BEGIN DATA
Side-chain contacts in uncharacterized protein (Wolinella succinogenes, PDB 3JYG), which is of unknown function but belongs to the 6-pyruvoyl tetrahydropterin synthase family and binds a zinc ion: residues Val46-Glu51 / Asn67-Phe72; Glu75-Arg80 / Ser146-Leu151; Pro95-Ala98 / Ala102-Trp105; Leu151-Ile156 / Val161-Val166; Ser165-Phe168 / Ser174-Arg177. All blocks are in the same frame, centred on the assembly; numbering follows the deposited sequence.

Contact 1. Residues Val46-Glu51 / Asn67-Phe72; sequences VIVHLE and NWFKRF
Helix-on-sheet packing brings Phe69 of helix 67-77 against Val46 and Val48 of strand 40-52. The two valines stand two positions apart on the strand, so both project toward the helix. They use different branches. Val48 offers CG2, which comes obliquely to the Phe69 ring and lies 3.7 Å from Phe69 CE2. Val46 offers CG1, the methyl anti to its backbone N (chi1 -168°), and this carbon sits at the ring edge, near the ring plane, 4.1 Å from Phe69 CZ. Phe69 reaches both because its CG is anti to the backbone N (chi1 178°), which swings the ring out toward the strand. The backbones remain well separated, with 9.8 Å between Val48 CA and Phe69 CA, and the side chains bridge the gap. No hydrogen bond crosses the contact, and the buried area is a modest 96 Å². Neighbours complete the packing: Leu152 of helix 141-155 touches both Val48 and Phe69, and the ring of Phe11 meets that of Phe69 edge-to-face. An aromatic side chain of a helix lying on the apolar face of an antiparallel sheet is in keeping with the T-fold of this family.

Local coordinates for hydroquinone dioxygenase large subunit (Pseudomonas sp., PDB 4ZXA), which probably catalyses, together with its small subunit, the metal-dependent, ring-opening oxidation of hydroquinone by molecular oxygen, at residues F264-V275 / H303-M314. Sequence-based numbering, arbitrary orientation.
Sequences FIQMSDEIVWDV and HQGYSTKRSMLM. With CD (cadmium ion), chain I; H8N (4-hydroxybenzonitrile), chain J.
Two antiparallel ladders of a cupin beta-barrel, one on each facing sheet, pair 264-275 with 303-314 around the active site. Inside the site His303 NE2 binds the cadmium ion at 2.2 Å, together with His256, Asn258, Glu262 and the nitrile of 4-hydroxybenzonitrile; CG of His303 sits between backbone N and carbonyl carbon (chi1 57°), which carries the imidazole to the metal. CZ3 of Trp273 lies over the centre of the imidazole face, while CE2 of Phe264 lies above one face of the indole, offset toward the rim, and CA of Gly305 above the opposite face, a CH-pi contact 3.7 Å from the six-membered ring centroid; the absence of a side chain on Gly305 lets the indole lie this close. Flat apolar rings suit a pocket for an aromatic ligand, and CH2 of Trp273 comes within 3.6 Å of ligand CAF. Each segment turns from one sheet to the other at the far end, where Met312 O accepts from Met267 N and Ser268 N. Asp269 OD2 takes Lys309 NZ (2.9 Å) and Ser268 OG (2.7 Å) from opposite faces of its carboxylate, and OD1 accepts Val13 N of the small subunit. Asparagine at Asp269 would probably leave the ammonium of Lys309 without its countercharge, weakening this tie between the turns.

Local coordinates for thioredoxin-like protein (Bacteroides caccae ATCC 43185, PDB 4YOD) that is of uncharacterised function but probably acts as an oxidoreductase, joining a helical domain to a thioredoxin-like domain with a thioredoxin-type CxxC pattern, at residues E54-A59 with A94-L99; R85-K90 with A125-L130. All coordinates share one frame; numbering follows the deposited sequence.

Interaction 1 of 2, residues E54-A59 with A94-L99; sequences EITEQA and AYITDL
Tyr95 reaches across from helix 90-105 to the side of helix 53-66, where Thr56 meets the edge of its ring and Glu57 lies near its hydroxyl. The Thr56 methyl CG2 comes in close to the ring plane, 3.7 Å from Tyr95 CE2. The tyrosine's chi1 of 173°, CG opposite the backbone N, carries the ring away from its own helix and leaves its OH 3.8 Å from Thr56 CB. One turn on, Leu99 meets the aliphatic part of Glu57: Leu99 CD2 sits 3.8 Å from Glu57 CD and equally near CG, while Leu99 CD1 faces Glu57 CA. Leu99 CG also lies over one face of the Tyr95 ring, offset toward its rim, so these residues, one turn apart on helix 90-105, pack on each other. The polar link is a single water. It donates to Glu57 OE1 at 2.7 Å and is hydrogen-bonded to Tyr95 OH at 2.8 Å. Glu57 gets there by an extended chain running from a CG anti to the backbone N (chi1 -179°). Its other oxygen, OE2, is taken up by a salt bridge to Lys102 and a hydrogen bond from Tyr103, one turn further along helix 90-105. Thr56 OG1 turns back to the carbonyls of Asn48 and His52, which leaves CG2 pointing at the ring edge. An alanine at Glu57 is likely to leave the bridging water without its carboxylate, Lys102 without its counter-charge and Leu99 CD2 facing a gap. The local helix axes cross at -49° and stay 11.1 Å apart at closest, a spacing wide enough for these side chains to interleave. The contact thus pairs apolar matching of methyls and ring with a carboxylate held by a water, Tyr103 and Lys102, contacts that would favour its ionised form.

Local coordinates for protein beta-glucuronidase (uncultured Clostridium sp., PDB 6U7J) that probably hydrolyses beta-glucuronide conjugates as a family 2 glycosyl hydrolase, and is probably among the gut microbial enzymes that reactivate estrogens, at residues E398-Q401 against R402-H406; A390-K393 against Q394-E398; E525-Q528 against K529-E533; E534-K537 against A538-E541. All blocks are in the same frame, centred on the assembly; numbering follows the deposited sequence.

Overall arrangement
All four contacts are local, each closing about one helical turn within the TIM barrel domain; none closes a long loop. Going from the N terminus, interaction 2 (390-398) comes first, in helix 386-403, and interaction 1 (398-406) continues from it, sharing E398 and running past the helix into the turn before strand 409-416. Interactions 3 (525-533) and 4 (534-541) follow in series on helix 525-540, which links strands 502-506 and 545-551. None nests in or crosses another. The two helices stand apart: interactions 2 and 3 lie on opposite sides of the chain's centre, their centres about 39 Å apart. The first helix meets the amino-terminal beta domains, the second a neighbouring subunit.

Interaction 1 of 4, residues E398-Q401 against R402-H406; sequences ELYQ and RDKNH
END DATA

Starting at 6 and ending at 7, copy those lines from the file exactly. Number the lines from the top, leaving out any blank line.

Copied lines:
Two antiparallel ladders of a cupin beta-barrel, one on each facing sheet, pair 264-275 with 303-314 around the active site. Inside the site His303 NE2 binds the cadmium ion at 2.2 Å, together with His256, Asn258, Glu262 and the nitrile of 4-hydroxybenzonitrile; CG of His303 sits between backbone N and carbonyl carbon (chi1 57°), which carries the imidazole to the metal. CZ3 of Trp273 lies over the centre of the imidazole face, while CE2 of Phe264 lies above one face of the indole, offset toward the rim, and CA of Gly305 above the opposite face, a CH-pi contact 3.7 Å from the six-membered ring centroid; the absence of a side chain on Gly305 lets the indole lie this close. Flat apolar rings suit a pocket for an aromatic ligand, and CH2 of Trp273 comes within 3.6 Å of ligand CAF. Each segment turns from one sheet to the other at the far end, where Met312 O accepts from Met267 N and Ser268 N. Asp269 OD2 takes Lys309 NZ (2.9 Å) and Ser268 OG (2.7 Å) from opposite faces of its carboxylate, and OD1 accepts Val13 N of the small subunit. Asparagine at Asp269 would probably leave the ammonium of Lys309 without its countercharge, weakening this tie between the turns.

Local coordinates for thioredoxin-like protein (Bacteroides caccae ATCC 43185, PDB 4YOD) that is of uncharacterised function but probably acts as an oxidoreductase, joining a helical domain to a thioredoxin-like domain with a thioredoxin-type CxxC pattern, at residues E54-A59 with A94-L99; R85-K90 with A125-L130. All coordinates share one frame; numbering follows the deposited sequence.